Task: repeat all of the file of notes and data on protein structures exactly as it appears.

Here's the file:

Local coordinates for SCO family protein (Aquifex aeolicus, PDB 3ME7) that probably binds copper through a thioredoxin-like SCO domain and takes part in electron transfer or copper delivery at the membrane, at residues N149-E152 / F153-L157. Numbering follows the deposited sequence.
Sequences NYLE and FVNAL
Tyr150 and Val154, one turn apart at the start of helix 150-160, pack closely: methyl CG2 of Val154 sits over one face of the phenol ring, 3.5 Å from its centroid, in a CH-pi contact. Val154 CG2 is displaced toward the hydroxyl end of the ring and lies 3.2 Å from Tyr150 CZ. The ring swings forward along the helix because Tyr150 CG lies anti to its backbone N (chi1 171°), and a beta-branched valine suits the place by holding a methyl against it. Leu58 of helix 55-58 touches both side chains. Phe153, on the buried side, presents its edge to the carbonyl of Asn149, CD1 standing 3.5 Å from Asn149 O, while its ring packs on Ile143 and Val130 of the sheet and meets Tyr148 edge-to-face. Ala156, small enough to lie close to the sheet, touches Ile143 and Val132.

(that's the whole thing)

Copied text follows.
Local coordinates for SCO family protein (Aquifex aeolicus, PDB 3ME7) that probably binds copper through a thioredoxin-like SCO domain and takes part in electron transfer or copper delivery at the membrane, at residues N149-E152 / F153-L157. Numbering follows the deposited sequence.
Sequences NYLE and FVNAL
Tyr150 and Val154, one turn apart at the start of helix 150-160, pack closely: methyl CG2 of Val154 sits over one face of the phenol ring, 3.5 Å from its centroid, in a CH-pi contact. Val154 CG2 is displaced toward the hydroxyl end of the ring and lies 3.2 Å from Tyr150 CZ. The ring swings forward along the helix because Tyr150 CG lies anti to its backbone N (chi1 171°), and a beta-branched valine suits the place by holding a methyl against it. Leu58 of helix 55-58 touches both side chains. Phe153, on the buried side, presents its edge to the carbonyl of Asn149, CD1 standing 3.5 Å from Asn149 O, while its ring packs on Ile143 and Val130 of the sheet and meets Tyr148 edge-to-face. Ala156, small enough to lie close to the sheet, touches Ile143 and Val132.